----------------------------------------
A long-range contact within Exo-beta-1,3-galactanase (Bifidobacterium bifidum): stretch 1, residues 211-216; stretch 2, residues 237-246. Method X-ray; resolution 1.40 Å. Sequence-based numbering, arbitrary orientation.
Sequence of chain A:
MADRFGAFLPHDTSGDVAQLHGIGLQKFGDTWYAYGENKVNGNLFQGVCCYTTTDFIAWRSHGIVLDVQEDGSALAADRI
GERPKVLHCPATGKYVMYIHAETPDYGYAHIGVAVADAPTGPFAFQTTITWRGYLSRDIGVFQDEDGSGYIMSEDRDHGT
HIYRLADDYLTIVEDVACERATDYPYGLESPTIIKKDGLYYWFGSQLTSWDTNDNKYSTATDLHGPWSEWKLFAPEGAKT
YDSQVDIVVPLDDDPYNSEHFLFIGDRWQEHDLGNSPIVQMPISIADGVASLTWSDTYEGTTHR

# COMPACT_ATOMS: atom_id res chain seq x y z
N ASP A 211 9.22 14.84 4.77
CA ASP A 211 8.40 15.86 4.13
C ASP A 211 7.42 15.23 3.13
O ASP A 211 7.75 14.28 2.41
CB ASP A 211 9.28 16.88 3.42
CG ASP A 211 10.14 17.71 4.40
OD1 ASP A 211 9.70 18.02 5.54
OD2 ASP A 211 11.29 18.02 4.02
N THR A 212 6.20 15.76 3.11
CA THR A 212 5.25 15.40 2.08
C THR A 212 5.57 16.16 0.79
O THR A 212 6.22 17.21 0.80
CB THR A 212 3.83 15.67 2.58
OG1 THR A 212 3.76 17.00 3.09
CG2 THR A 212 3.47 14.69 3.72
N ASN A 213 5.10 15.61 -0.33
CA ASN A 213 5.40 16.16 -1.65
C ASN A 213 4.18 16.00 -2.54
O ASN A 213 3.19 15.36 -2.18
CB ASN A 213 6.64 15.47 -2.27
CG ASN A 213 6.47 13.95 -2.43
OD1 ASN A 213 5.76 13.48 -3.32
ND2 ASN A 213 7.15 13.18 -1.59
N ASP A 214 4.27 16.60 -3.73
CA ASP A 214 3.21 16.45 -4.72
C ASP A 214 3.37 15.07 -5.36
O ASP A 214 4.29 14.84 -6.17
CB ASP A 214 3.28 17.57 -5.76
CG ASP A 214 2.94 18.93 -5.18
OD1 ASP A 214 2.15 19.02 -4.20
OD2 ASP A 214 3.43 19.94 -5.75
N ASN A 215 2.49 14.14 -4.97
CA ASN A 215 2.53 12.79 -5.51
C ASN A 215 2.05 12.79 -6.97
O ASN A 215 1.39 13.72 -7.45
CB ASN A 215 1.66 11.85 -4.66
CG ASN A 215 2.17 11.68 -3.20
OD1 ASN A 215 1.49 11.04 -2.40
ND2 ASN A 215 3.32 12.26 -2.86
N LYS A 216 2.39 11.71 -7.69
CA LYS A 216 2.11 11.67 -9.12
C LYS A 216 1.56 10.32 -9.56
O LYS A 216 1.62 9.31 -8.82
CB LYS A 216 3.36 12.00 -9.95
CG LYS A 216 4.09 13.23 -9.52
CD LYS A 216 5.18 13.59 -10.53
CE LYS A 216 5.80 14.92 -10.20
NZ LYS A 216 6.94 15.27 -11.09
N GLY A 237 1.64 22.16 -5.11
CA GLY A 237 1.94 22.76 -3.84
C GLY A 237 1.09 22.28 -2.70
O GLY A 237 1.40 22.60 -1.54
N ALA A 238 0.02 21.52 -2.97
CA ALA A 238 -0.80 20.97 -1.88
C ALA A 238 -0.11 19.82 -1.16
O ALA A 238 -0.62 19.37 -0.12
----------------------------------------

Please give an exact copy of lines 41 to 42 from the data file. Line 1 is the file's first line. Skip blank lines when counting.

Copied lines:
C ASN A 215 2.05 12.79 -6.97
O ASN A 215 1.39 13.72 -7.45